From the standpoint of a rotating observer, may naturally be extended to include the intrinsic spin of a quantum mechanical particle through replacing the orbital angular momentum with the total angular momentum . This fomalism consequently predicts that in the rotating frame, in addition to the Sagnac phase shift, a displacement of the interference fringes due to spin-rotation coupling will arise proportional to , as explicitly expressed in the first Equation in the paper by Bahram Mashhoon 2. For a deeper understanding of the spin-rotation coupling an extension of the hypothesis of locality is used to determine the interference phase shift induced by the rotation of a neutron interferometer. The basic laws of physics are formulated with respect to ideal inertial observers. However, all actual observers are accelerated (eg. rotation of the earth). To interpret the results of experiments, it is therefore necessary to establish a connection between actual and inertial observers. This is achieved in the standard theory of relativity by means of the hypothesis of locality, namely, the assumption that an accelerated observer at each instant along its worldline is physically equivalent to an otherwise identical momentarily comoving inertial observer. Consider a particle of energy and momentum with respect to an inertial frame , having coordinates , and a frame , with coordinats  that is related to by a uniform rotation of angular frequency . An observer at rest in with velocity with respect to measures the energy of theparticle. According to the hypothesis of locality, the result is , where  and  , which can be rewritten as , since  and is the orbital angular momentum of the particle. For a general Hamiltonian this reads  . The hypothesis of locality is thus valid for phenomena involving classical particles. However, (matter) wave properties in quantum mechanics, such as period and wavelength, require extended intervals of time and space, respectively, for their determination. It is therefore necessary to develop a prescription for the measurement of wave characteristics by accelerated observers. A generalization of the hypothesis of locality can be stated as follows: A wave function  with respect to a static observers in , is represented as the wave function in the uniformly rotating frame as , where  is a unitary operator given by , where is the total angular momentum, consisting of orbital and spin angular momentum, denoted as  . The wave function satisfies the Schrödinger equation  such that wave function satisfies the Schrödinger equation  with . A detailed comparison of the last equation with  reveals,  the existence of a new effect associated with the coupling of intrinsic spin with rotation and given by the Hamiltonian . It is interesting to investigate the observational consequences of the new effect given by the last equation with polarized neutron interferometry 3. The proposed experimental realization for observation of the spin-rotation coupling is illustrated above (left). Neutrons coming a source (S) are split into identical semicircular beams which are then made to interfere before being detected at D. Along the counterclock-wise (clockwise) path, the neutron spin is assumed to be polarized parallel (antiparallel) to the direction of rotation of the interferometer. The wave function at the detector (D) is simply given by . The interference phase shift (in the quasi classical approximation) is given by , where and is the difference between the phase of the neutron wave at the detector at time and the phase at the source at time , with . Here is the neutron group speed in the inertial frame and is the radius of the interferometer. This can be calculated to first order in resulting in two parts , where , with neutron mass and being the arera of the interferometer, and . The latter effect, is smaller than the Sagnac effect by the ratio of the (reduced) de Broglie wavelength of the neutron to the diameter of the interferometer, . The Sagnac effect is proportional to the area of the interferometer, whereas the spin-rotation coupling phase shift is proportional to the length of the separate neutron paths. The Sagnac term has already been observed in experiments at the University of Missouri-Columbia 4 and MIT 5. Since the spin-rotation coupling on the neutron phase shift is very small and to separate it from the much larger Sagnac effect it would require a very sensitive interferometer. To overcome this difficulty, Sam A. Werner has proposed an experiment using a new type of interferometer which ideally would be insensitive to Sagnac (and other gravity effects), which  is illustrated aside (right). In 2 Bahram Mashhoon proposed a setup where in a neutron interferometer longitudinally polarized neutrons pass through a slowly rotating spin flipper (instead of the interferometer itself) along one arm and a static spin flipper along the other arm resulting in a beat phenomenon at the detector, which is illustrates on the left side. Keeping the interferometer stationary in the inertial frame of the laboratory, then rotating one of the coils with angular velocity parallel to the neutron wave vector. Then a shift in frequency of this beam will induce a time-dependent interference intensity envelope of the form arises, where  is the  phase shift due to the phase flag. Finally Bahram Mashhoon proposed to replace the rotating spin-flipper by a stationary quadrature coil, which produces a rotating magnetic field , normal to the polarization axis of the neutrons 6. The expected result should be the same, since the neutron cannot distinguish if the flipper is physically rotated or the magnetic field is rotated.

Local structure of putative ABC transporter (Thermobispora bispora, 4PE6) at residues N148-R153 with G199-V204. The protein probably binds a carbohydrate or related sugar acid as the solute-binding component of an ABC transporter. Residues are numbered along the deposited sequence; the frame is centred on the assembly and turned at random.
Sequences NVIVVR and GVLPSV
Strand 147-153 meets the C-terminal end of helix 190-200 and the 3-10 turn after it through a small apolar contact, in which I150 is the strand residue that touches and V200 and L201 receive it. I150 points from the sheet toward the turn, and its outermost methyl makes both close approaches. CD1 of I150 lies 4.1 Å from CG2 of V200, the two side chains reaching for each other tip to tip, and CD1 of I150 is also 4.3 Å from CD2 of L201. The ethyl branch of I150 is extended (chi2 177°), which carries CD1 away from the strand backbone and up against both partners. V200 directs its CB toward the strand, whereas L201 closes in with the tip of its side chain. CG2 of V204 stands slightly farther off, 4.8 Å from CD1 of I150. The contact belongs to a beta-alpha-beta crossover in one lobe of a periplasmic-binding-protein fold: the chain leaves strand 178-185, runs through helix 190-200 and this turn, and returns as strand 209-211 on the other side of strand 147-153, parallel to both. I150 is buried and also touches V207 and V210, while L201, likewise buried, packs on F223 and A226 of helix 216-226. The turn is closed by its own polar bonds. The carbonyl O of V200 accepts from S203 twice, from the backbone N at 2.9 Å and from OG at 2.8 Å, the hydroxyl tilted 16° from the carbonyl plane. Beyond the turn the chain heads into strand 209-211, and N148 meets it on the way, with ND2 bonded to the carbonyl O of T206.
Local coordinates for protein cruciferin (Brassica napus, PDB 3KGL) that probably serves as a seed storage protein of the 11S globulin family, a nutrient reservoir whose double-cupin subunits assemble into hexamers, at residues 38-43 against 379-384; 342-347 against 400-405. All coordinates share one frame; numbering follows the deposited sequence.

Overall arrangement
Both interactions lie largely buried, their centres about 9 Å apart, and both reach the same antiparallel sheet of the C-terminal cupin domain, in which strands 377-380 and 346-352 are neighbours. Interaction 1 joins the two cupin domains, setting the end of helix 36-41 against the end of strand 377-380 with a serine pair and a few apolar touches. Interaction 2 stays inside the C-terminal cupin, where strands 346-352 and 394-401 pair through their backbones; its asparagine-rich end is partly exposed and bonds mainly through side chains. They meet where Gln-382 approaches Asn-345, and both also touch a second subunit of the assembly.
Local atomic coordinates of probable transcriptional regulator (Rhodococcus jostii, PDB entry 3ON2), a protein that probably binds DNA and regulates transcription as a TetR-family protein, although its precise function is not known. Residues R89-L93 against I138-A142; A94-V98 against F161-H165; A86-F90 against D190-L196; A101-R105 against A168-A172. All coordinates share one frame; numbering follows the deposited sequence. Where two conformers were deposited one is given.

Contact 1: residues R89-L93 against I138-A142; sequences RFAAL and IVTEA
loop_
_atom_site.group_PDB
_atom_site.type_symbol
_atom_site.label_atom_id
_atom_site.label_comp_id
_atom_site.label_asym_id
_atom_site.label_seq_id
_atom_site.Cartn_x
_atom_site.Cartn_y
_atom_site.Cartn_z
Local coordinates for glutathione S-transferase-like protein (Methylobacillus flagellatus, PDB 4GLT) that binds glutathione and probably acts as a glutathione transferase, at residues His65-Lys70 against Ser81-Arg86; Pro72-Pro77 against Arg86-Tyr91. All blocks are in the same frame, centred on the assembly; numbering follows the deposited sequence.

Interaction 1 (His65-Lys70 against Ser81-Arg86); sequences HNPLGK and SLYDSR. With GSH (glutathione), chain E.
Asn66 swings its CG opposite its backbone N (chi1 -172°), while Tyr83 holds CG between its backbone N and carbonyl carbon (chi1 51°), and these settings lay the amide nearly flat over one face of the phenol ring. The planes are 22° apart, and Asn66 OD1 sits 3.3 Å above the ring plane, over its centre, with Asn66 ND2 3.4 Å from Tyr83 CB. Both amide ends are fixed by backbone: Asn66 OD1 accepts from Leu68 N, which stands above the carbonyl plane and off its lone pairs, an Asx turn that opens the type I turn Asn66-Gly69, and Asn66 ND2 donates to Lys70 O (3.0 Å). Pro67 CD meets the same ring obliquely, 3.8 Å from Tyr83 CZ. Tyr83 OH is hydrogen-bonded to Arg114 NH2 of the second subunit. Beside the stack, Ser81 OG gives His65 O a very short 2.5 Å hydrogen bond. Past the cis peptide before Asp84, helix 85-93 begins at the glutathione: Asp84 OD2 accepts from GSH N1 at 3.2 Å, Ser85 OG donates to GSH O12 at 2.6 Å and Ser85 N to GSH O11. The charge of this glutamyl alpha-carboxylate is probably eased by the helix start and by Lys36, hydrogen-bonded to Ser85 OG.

To describe the interaction of the spin of a free neutron in a magnetic field with angular velocity the PauliSchrödinger equation has to be solved for a particle propagating in −direction in a uniformly rotating magnetic field given by which gives  (see here for details of the derivation). The Pauli equation in a rotating magnetic field for plane waves is analytically solvable and in this particular case given by , where generates the rotation of the initial spin state which cab be expressed as  . The square of the magnitude of the rotation vector is given by a Pythagorean equation , where we used the definition of the Larmor frequency . The solution from above contains the coupling term and describes the evolution of the spin states for both the rotating and the static field ().